pos_malware_blackpos2

    Figure 5. Screenshot of the messages embedded in the binary

    (Click image above to enlarge)

    Note that these are not used anywhere in the code and we surmise that these may be like a signature used by the group developing this malware.

    Update as of 2:27 PM, September 11, 2014

    Even though BlackPOS ver2 has an entirely different code compared to the BlackPOS which compromised Target, it duplicates the data exfiltration technique used by the Target BlackPOS. It is an improved clone of the original, which is why we decided to call this BlackPOS ver2.

    It is also being reported in the press that some security vendors called this malware as “FrameworkPOS.”  This is a play of the service name <AV_Company> Framework Management Instrumentation with which the malware installs itself.

     
    Posted in Malware | Comments Off



    We recently investigated a targeted attack against a device manufacturer, and in our analysis, we found that the malware deployed into the target network is a variant of a well-known backdoor, BIFROSE. BIFROSE has been around for many years now, highly available in the cybercriminal underground, and has been used for various cybercriminal activities.

    One of the past incidents we saw use BIFROSE was the “Here you have” spam campaign from 2010. The attack targeted human resource (HR) personnel of government offices such as the African Union and the NATO. The incident is quite comparable to what we know now as targeted attacks or APTs, which makes it unsurprising that it is now being used for such.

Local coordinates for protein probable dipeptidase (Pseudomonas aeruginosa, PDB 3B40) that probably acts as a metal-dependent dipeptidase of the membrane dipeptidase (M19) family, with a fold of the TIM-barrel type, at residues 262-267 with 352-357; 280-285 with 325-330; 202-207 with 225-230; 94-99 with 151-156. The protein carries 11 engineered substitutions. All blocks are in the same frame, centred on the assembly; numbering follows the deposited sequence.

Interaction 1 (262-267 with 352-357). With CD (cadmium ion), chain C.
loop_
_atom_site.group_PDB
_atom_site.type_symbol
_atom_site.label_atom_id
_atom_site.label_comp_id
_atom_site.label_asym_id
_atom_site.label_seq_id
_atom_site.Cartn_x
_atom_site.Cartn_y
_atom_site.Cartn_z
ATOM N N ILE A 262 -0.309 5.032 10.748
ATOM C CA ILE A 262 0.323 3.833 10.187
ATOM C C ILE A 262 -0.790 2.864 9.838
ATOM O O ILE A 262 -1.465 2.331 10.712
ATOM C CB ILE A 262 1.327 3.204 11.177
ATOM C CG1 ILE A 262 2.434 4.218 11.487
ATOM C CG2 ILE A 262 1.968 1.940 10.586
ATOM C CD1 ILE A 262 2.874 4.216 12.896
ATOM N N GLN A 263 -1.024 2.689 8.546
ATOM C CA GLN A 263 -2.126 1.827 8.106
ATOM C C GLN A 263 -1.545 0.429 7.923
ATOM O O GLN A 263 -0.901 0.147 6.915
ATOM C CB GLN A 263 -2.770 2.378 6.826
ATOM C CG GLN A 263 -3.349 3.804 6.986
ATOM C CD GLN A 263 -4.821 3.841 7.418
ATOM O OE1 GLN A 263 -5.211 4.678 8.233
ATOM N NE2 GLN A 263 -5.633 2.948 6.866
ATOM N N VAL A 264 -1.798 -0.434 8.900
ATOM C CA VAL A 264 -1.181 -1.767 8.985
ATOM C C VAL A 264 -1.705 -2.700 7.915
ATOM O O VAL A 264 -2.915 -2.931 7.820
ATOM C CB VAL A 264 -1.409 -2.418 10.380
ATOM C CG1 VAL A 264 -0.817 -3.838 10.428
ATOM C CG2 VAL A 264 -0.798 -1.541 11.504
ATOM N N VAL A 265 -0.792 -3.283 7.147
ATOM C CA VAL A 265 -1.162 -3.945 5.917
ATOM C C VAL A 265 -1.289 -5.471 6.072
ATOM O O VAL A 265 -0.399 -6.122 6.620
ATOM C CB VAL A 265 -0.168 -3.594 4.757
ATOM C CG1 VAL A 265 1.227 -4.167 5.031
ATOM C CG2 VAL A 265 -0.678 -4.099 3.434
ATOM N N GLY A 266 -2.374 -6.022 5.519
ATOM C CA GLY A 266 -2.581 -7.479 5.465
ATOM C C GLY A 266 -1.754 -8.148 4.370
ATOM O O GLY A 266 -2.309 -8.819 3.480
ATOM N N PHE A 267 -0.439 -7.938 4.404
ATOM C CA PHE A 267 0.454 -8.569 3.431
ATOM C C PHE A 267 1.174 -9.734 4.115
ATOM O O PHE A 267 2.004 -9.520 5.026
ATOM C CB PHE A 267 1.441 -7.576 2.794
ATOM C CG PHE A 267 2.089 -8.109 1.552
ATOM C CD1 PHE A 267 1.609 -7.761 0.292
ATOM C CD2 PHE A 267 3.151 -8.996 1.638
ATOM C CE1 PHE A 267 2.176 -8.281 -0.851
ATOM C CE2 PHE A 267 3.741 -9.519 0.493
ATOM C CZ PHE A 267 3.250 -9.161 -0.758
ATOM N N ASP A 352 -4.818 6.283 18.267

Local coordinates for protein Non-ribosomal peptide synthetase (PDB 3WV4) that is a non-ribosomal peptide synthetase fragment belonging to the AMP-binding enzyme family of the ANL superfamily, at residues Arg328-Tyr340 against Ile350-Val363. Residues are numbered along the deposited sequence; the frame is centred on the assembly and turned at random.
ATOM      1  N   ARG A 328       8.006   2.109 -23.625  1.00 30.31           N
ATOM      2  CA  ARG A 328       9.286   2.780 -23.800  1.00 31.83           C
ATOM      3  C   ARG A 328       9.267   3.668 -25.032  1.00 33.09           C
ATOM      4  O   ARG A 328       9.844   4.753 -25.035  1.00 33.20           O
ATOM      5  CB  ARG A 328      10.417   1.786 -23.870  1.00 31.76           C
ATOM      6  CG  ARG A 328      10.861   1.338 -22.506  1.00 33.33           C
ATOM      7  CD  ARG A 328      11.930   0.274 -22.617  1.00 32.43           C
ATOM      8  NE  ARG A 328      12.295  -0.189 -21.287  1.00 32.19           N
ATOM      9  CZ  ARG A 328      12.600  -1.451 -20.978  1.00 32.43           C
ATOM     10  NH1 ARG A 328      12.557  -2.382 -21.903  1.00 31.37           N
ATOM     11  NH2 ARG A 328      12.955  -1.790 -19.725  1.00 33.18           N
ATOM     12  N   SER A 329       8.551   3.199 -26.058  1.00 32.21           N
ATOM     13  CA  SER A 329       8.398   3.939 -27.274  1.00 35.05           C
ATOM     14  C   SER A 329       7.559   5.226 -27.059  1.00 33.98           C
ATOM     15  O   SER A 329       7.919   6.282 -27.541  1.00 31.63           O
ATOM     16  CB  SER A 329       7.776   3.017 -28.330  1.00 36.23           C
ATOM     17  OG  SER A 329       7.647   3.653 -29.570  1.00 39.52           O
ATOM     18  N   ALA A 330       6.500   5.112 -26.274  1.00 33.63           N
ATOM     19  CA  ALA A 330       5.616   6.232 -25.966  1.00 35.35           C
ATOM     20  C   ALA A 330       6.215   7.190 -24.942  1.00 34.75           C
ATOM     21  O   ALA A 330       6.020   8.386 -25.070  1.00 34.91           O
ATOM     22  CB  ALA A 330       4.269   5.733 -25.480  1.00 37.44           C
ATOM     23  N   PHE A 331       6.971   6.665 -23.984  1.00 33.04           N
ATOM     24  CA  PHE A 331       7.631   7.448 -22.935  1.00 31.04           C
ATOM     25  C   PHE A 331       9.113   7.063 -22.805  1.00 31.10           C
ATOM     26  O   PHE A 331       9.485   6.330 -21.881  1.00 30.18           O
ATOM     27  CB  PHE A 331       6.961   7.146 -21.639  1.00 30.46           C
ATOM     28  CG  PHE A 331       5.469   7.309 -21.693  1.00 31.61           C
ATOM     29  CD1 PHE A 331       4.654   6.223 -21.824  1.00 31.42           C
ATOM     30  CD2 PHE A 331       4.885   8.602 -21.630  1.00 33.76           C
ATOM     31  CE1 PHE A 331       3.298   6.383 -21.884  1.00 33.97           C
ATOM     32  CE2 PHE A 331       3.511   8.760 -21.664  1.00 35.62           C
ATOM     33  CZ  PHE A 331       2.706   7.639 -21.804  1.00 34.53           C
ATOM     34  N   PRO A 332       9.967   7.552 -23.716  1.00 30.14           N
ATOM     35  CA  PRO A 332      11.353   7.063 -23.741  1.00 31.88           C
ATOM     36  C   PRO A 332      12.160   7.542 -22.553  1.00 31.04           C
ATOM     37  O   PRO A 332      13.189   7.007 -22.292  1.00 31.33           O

The BIFROSE variant (detected as BKDR_BIFROSE.ZTBG-A and has the hash 5e2844b20715d0806bfa28bd0ebcba6cbb637ea1) used against the device manufacturer is able to do the following information stealing routines:

    • Download a file
    • Upload a file
    • Get file details (file size, last modified time)
    • Create a folder
    • Delete a folder
    • Open a file using ShellExecute
    • Execute a command line
    • Rename a file
    • Enumerate all windows and their process IDs
    • Close a window
    • Move a window to the foreground
    • Hide a window
    • Send keystrokes to a window
    • Send mouse events to a window
    • Terminate a process
    • Get display resolution
    • Upload contents of %Windows%\winieupdates\klog.dat
    • Capture screenshot or webcam image

    bifrose2

    Figure 1. BIFROSE administrator panel

    bifrose1

    Figure 2. BIFROSE taking a screenshot of an affected system

    BIFROSE is mostly known for its keylogging routines, but it is capable of stealing far more information than just keystrokes. It can also send keystrokes and mouse events to windows, which means that the attacker may be able to conduct operations as the affected user without having to compromise their accounts. For example, the attacker can log into internal systems or even send messages to other users in the network. What makes this variant more elusive is its ability of Tor to communicate with its C&C.